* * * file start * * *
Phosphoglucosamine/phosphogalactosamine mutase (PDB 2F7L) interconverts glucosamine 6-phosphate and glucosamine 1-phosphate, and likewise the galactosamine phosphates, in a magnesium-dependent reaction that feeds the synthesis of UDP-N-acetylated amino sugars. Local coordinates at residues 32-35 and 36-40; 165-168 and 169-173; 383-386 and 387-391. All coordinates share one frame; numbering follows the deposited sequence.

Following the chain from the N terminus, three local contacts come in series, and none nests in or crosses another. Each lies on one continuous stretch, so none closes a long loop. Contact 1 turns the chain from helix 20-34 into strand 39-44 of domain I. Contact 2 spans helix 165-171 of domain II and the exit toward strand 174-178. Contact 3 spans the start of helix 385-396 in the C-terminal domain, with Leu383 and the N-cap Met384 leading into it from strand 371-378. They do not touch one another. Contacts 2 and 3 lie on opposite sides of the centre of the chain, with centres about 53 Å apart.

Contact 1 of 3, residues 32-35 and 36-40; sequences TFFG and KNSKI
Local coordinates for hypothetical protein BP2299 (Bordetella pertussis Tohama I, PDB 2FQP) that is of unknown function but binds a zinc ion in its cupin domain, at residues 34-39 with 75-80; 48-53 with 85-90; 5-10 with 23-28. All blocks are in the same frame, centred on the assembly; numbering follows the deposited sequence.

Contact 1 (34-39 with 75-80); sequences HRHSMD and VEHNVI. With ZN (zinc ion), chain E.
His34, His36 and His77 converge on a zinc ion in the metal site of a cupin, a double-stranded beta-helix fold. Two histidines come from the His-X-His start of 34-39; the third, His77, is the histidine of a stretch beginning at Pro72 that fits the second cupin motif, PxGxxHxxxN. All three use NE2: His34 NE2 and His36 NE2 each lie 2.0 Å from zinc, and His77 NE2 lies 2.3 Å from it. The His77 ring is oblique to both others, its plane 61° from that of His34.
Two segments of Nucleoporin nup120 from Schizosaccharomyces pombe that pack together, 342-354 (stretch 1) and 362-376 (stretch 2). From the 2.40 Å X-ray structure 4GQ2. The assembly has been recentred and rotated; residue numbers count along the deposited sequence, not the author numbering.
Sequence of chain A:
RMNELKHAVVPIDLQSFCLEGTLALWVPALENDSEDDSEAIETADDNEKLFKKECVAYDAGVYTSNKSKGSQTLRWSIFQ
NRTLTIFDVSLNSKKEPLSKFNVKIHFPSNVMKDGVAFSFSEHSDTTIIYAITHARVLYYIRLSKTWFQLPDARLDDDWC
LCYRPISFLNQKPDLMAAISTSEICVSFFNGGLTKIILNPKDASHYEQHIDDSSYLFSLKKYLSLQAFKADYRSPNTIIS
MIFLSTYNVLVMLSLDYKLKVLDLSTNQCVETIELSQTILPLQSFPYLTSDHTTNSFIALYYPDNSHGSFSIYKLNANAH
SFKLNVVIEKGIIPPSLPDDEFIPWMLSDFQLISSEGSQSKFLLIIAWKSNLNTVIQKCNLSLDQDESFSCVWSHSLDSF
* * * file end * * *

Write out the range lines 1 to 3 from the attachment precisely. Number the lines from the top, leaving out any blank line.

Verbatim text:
Phosphoglucosamine/phosphogalactosamine mutase (PDB 2F7L) interconverts glucosamine 6-phosphate and glucosamine 1-phosphate, and likewise the galactosamine phosphates, in a magnesium-dependent reaction that feeds the synthesis of UDP-N-acetylated amino sugars. Local coordinates at residues 32-35 and 36-40; 165-168 and 169-173; 383-386 and 387-391. All coordinates share one frame; numbering follows the deposited sequence.

Following the chain from the N terminus, three local contacts come in series, and none nests in or crosses another. Each lies on one continuous stretch, so none closes a long loop. Contact 1 turns the chain from helix 20-34 into strand 39-44 of domain I. Contact 2 spans helix 165-171 of domain II and the exit toward strand 174-178. Contact 3 spans the start of helix 385-396 in the C-terminal domain, with Leu383 and the N-cap Met384 leading into it from strand 371-378. They do not touch one another. Contacts 2 and 3 lie on opposite sides of the centre of the chain, with centres about 53 Å apart.

Contact 1 of 3, residues 32-35 and 36-40; sequences TFFG and KNSKI